Pour Moi makes astounding start to his new life as a jumps sire
Epsom winner from only second crop too late to keep him on Flat roster
Come back, come back! Pour Moi, all is forgiven.
An extraordinary impersonation of his sire’s own Derby performance, six years previously, on Saturday allowed Wings Of Eagles - a member of only his second crop - to dish out a stunning rebuke to everyone who had given up so quickly on Pour Moi. And it is, to be sure, an embarrassingly populous group: comprising not just pundits, not just mare owners, but even his owners at Coolmore Stud.
Last year, they had cut him to €10,000 - half his initial fee, and a hard-headed acknowledgement that his opening books had collapsed from 122 to 57 mares. For the 2017 season, they grasped the nettle. He would have to be rebranded, and sent to their National Hunt division at Grange. Terms of his business were never specified, suggesting that they might be pretty flexible.
In fairness, it made a lot of sense. Montjeu has been making an increasing impact as a sire of jumps sires, through the likes of Scorpion and Walk In The Park. And though he had sired a joint-record four Derby winners, Montjeu was known to have a more delicate temperament than Galileo. Perhaps Camelot - like Tavistock, excelling in the southern hemisphere - will prove able to pass on the quality of their sire without the quirks. On the Flat in Europe, however, it had begun to seem as though Montjeu had an awful lot of eggs in that one remaining basket.
It is curious, admittedly, that his sons should be excelling in an environment that makes such demands of courage and constitution, but evidently the combination of class and stamina can cover a multitude of other sins in jumping. Either way, the fact was that Pour Moi had mustered very little on the Flat - while already a couple of promising young hurdlers had emerged in Coeur De Lion and Quids In.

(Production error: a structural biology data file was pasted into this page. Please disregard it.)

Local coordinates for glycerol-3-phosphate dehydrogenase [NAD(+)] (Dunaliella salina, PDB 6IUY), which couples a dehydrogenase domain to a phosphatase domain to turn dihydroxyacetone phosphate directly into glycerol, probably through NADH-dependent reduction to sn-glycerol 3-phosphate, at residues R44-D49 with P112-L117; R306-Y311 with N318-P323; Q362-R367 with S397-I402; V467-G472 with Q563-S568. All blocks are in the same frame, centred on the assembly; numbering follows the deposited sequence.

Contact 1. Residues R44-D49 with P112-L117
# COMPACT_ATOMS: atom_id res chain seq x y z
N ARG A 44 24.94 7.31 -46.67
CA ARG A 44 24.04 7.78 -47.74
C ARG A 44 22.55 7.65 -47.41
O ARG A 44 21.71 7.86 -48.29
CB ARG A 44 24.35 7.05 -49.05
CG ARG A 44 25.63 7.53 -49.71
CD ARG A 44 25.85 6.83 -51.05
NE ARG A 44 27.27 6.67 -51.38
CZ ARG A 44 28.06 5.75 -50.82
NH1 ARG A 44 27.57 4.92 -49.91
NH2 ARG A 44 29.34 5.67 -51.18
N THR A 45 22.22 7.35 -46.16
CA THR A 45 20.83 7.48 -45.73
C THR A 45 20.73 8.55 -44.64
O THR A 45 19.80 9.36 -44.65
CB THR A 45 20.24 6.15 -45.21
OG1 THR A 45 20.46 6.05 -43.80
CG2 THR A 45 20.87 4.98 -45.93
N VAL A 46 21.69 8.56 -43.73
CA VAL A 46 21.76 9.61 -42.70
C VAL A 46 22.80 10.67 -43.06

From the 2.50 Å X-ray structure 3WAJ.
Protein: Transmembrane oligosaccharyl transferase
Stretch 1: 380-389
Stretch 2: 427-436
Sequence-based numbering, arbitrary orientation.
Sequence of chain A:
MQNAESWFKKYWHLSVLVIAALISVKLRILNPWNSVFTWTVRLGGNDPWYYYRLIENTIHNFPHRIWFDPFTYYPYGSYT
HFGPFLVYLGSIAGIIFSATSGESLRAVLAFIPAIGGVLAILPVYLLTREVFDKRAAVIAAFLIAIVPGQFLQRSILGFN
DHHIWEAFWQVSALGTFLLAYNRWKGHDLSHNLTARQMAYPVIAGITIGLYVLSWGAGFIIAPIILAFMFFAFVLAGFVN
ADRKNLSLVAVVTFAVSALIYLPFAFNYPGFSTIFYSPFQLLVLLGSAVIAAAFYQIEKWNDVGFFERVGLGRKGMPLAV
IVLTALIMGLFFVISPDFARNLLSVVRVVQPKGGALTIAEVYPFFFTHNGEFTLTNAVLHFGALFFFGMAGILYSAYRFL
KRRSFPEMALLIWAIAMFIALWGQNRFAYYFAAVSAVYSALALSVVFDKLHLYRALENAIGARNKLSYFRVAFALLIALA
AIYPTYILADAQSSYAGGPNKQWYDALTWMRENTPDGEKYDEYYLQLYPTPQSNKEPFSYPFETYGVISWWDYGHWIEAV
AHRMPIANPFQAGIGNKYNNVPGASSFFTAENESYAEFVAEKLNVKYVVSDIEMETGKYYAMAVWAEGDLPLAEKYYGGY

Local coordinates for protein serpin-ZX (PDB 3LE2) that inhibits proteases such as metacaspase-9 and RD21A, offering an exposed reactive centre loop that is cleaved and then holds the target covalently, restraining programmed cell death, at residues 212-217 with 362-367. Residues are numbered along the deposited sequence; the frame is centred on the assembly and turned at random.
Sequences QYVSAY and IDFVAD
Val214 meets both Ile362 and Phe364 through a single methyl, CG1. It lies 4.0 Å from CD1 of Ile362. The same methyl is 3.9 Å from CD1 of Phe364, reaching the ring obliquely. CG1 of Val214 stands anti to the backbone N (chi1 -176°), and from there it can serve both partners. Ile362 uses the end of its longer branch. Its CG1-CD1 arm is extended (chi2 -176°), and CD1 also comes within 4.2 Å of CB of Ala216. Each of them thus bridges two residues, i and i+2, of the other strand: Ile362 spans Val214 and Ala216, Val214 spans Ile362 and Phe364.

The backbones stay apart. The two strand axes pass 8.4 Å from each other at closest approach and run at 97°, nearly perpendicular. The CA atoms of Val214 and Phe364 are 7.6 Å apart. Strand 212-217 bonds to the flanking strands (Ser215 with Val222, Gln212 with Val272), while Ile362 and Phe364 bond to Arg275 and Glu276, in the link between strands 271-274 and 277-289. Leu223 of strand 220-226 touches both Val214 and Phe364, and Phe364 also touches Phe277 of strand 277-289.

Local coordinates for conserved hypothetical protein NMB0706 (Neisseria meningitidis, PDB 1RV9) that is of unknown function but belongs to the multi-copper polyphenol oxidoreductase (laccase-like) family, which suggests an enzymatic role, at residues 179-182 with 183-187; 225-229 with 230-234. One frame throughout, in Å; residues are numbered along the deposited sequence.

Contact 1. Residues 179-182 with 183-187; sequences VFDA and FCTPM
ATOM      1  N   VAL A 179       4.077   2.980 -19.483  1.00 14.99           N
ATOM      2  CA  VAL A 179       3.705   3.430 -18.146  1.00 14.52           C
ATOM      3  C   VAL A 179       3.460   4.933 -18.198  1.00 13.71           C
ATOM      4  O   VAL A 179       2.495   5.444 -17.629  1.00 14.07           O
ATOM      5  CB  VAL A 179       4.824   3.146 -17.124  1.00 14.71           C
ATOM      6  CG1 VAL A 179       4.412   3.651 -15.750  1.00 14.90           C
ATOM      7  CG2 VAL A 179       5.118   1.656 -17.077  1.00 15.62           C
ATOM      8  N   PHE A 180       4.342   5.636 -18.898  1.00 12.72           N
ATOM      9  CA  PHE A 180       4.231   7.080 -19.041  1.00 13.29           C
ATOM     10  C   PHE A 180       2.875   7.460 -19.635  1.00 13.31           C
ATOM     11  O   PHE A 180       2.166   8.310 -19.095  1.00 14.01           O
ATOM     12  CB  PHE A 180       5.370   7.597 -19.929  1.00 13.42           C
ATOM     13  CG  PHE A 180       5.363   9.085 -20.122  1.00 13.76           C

His first crop of juveniles, in 2015, mustered only a handful of wins and relied on the precocity of Only Mine for a Listed success. That horse graduated to Group 3 success at three, but the first real sign of hope last year came in Australia, where Sacred Elixir vindicated Pour Moi’s shuttle to Windsor Park Stud in New Zealand with Group 1 success in the JJ Atkins Stakes.
On the face of it, the Pour Moi colt who won a median auction maiden at Killarney last August did not promise to add a great deal to that momentum. Indeed, while he looked green in front that day, a less charitable interpretation seemed possible when Wings Of Eagles was still hanging awkwardly at Chester last month.
He was bred by Gilles and Aliette Forien in France, where both Montjeu and Pour Moi had risen to stardom, from their Kendor mare Ysoldina. Classic-placed herself, in the Poule d’Essai des Pouliches, she was a half-sister to four Group scorers including Belle Et Celebre, who won the Prix Saint-Alary. The runner-up that day, incidentally, was Gagnoa - a half-sister to Pour Moi.
Ysoldina has produced three winners, two also stakes placed, while the physical quality of the Montjeu line has never been in doubt. As such, MV Magnier was prepared to stretch to €220,000 for her Pour Moi colt as an Arqana August yearling.
For the second consecutive day, then, it has been shown that those breeders who think that Galileo more or less has a lock on the Classics are guilty of a self-fulfilling prophecy. On Friday, one of his relatively affordable young sons showed that Coolmore do not have a monopoly on Classic blood; and now we have seen the dividends available when breeders like the Foriens have the sense to resist the timid commercial stampede towards speed and precocity.
In the circumstances, perhaps Coolmore would sooner Cliffs Of Moher had been able to hold out. Certainly it will be fascinating to see whether Wings Of Eagles proves a flash in the pan, or capable of consolidating this breakthrough both on his sire’s behalf and in building towards a stallion career of his own.
A personal hunch is that another newcomer to the Coolmore National Hunt roster, Champs Elysees at Castlehyde, would have been perfectly capable of producing Derby horses with enough support from the right mares. If it is hard for some sires to meet excessive expectations, it can be harder still to overcome modest ones.
At the other end of the scale, meanwhile, it was impressive to see both Frankel colts see out such a strongly-run Derby so thoroughly; while Benbatl’s fifth place precisely matches the finish of Dubawi’s only two previous starters in the race.